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64-bit immediate return to prompt on console interrupt before termination #4519
Windows Server 2008 R2 with JRuby 188.8.131.52 and Java8u101 64-bit JVM
When capturing an interrupt, the program will fully terminate before control returns to console prompt. This is the case on 32-bit JVM.
The prompt returns to console prompt immediately, before the JRuby program is terminated.
Test case (foo.rb):
Log contrasting between 32-bit and 64-bit JVM behavior:
I suspect this is due to how the native 'jruby' command fires up the JVM.
The executable we ship is (I believe) compiled for 32-bit to work on both bitwidths. When you are using a 32-bit JVM, it starts up that JVM in the same process via JNI calls. In this case, since there's only a single process, there's no trouble routing interrupts and signals correctly.
However, when you are using our native launcher to start up JRuby on a 64-bit JVM, it can't use the same process space. Instead, it creates a subprocess and pipes IO and events to it. In this case, I suspect that interrupts or signals are not being propagated correctly. What you are seeing is that that 32-bit parent process terminates immediately and leaves the child JVM running; it later terminates on its own but still writes to the same stdio.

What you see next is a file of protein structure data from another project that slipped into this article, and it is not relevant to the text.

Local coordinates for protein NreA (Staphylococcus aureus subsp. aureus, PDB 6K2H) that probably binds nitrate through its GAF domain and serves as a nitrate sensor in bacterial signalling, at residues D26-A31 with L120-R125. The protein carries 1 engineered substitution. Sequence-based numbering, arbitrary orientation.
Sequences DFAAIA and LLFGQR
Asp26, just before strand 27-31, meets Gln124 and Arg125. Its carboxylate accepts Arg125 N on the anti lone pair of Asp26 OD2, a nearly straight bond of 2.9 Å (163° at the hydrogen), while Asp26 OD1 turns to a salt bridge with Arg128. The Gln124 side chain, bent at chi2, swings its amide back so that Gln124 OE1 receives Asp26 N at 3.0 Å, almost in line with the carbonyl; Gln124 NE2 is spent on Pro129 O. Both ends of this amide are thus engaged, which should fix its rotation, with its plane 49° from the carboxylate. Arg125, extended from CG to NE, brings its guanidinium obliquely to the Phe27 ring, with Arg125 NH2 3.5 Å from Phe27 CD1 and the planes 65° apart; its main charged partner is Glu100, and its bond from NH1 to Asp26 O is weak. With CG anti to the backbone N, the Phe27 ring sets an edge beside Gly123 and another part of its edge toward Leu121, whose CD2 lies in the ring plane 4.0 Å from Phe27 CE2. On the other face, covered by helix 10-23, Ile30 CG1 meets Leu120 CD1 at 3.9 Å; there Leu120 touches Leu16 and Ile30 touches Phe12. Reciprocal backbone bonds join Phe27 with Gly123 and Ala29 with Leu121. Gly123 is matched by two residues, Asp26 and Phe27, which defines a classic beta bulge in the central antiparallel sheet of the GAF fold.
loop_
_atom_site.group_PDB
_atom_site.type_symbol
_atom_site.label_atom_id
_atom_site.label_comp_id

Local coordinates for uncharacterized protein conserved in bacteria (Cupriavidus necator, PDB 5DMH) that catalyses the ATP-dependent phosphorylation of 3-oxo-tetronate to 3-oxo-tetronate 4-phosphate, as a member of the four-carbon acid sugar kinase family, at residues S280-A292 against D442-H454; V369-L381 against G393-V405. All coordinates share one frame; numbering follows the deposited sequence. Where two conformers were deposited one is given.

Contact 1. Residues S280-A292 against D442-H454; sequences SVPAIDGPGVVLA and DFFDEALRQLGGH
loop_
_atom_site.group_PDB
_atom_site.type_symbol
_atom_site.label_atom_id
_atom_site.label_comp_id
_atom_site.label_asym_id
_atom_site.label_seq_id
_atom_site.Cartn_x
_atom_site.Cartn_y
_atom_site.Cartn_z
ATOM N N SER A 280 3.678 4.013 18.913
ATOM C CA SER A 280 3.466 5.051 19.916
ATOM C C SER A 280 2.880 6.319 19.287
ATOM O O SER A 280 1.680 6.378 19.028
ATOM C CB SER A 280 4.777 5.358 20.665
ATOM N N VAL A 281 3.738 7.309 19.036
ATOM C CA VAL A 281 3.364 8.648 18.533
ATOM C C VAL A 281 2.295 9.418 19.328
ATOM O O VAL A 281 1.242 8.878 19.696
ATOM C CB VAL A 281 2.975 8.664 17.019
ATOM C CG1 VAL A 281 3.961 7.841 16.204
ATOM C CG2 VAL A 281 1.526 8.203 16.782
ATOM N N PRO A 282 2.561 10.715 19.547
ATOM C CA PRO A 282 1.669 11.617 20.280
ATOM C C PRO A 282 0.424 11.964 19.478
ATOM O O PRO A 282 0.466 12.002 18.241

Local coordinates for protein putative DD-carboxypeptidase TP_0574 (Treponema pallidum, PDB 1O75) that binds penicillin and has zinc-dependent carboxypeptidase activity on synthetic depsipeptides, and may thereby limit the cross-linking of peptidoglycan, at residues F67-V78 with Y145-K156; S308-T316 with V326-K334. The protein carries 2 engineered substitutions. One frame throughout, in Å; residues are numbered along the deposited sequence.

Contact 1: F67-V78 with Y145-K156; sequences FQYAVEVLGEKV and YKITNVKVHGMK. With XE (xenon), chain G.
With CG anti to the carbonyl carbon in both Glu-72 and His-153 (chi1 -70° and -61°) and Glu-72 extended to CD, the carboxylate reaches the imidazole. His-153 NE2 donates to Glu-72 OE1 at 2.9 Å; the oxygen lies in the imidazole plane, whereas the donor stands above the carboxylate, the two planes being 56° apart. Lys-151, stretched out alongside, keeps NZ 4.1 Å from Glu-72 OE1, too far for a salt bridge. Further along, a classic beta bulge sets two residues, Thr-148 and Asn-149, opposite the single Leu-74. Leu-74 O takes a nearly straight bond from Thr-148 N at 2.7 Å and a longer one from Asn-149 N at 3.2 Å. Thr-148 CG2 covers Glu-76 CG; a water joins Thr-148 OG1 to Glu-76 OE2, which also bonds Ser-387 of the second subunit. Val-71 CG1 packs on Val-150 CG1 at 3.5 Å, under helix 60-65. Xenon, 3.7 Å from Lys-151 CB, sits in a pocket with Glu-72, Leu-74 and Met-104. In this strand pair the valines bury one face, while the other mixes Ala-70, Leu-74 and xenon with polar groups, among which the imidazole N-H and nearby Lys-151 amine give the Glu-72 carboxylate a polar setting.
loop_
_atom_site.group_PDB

Fixing this is going to be a bit tricky, however.
We may be able to ship two executables in our JRuby installer, adding install logic to set up the correct one as the canonical
We could just start saying that JRuby on Windows only supports 64-bit JVMs. This seems a bit like the nuclear option, since Oracle (at least) still provides both 64- and 32-bit downloads of both JDK and JRE.
It may also be possible to fix the launcher's parent/child relationship, but I have not looked into that yet.
FWIW, I have seen this behavior and I don't like it either.
From what I can tell, we're not doing anything wrong per se with our
I'm poking around to see if there's a simple way to tie the console of the parent proess directly to the child, so such events are handled by the child.
I believe we may be able to disable Ctrl+C from being handled by the parent process with a call to
If we call this and specify null for the handler, the parent process will ignore Ctrl+C, and presumably only the child process will handle those events.